a weed in the next crop. Farmers are turning
to more toxic chemicals such as 2,4 D and
paraquat to control them.


The biotechnology industry has claimed that
GM crops will allow farmers to
use less
chemical weedkillers and insecticides. The
majority of GM crops being grown worldwide
are tolerant to Monsanto’s weedkiller,
, or Bayer’s weedkiller,
. The
companies making the chemicals also sell
the GM seed. However, in North Ameri

where GM soybean, cotton and maize are
grown on thousands of acres

the use of
weedkillers has not been reduced. Sales of


have increased and new

factories are being built to make more.

The companies argue that



(glufosinate) are less
damaging to the environment than other
chemicals even though they kill almost all
green plants they contact. However,

sometimes GM

tolerant maize has not
performed well and the old chemicals, such
as atrazine,
have been reintroduced to control

The only case where chemical use has been
reduced is GM cotton with an inbuilt
insecticide called
. Conventional cotton
production often involves many

often 8 or 9

applications of insecticide and Bt cotton has

reduced this. However, the reduction may be
short lived as many farmers are not following
plans to prevent insects developing
resistance to Bt.


The gradual disappearance of birds from our
farmland has shown us how agricultural
practices can harm
wildlife. GM crops with
herbicide tolerance are being tested to see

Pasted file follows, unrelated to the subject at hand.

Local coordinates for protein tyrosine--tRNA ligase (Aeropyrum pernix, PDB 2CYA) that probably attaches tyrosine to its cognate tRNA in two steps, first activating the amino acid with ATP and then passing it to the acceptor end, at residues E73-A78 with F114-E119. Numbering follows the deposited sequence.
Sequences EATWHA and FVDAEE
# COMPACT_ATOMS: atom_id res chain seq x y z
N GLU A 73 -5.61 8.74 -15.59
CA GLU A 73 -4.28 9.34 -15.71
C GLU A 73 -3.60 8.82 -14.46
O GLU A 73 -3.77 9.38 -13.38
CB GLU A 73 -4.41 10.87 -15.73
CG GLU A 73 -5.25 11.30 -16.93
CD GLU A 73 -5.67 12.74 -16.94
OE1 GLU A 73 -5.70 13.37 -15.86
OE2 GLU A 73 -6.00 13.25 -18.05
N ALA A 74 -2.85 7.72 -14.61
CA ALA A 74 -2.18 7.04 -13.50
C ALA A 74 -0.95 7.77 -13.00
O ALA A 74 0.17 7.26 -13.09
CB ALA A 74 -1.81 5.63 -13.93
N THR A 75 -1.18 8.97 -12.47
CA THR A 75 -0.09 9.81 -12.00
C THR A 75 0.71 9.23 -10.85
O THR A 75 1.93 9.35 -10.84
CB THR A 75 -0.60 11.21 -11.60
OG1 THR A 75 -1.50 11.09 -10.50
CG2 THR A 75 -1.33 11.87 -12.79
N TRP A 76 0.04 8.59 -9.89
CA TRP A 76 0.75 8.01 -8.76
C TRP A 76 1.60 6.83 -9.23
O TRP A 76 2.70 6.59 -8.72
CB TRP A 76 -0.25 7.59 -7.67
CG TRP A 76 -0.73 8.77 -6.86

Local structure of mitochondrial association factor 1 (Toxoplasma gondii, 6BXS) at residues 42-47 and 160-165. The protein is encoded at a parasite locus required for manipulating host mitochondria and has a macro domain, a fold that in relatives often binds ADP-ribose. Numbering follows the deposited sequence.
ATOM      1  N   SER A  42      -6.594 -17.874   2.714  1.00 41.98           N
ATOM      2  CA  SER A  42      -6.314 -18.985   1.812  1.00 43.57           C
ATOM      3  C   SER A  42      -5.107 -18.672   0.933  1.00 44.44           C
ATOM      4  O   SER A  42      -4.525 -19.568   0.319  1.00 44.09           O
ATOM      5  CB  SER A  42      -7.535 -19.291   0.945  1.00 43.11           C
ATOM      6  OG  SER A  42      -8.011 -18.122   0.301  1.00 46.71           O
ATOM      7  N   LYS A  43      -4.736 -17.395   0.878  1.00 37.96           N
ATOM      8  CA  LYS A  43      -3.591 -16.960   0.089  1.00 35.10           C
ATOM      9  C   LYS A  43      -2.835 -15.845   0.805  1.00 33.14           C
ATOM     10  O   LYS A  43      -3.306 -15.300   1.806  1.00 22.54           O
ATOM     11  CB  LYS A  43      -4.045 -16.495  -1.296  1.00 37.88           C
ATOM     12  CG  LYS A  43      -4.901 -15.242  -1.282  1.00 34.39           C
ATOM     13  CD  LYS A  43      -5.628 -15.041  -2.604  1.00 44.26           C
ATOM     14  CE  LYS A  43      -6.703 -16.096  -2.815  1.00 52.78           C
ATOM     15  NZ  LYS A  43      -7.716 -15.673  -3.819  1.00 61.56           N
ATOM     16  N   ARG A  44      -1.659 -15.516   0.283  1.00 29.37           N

whether wildlife will be harmed and the
outcome of these experiments will be
important in deciding whether we grow GM
crops here. However, because they are so
term (levels of flora a
nd fauna are only
compared in a field growing GM and non
crops for one year), the experiments are
unlikely to reveal the full picture.

Debating Matters

Who takes the responsibility for harm?
Currently, the biotechnology industry will profit but

will have to pay for any damage. Should the industry be liable for environmental harm
before GM crops are grown in Britain?

Does genetic contamination matter?

If wild plants are contaminated by genes from
bacteria and viruses, our grandchildren will inh
erit a world where wildlife has been changed at
its most basic level. Should we stop GM crops that could contaminate native plants being
grown in Britain or doesn’t it matter if there is no visible difference between the contaminated
and non
contaminated p

Giving the environment or the GM industry the benefit of the doubt?

Science will not
have all the answers. Organic and low input systems are known to be better for the
environment than conventional farming. Should we concentrate on those rather th
an take the
GM risk?

Protecting developing countries

Will international trade in GM crops lead to the
contamination of wild plants in the developing world? International laws do not require
companies to obtain permission to import GM crops for food and f
eed use even though these
could contaminate wild plants or crops. Should stricter laws be put in place to prevent the
exploitation of developing countries?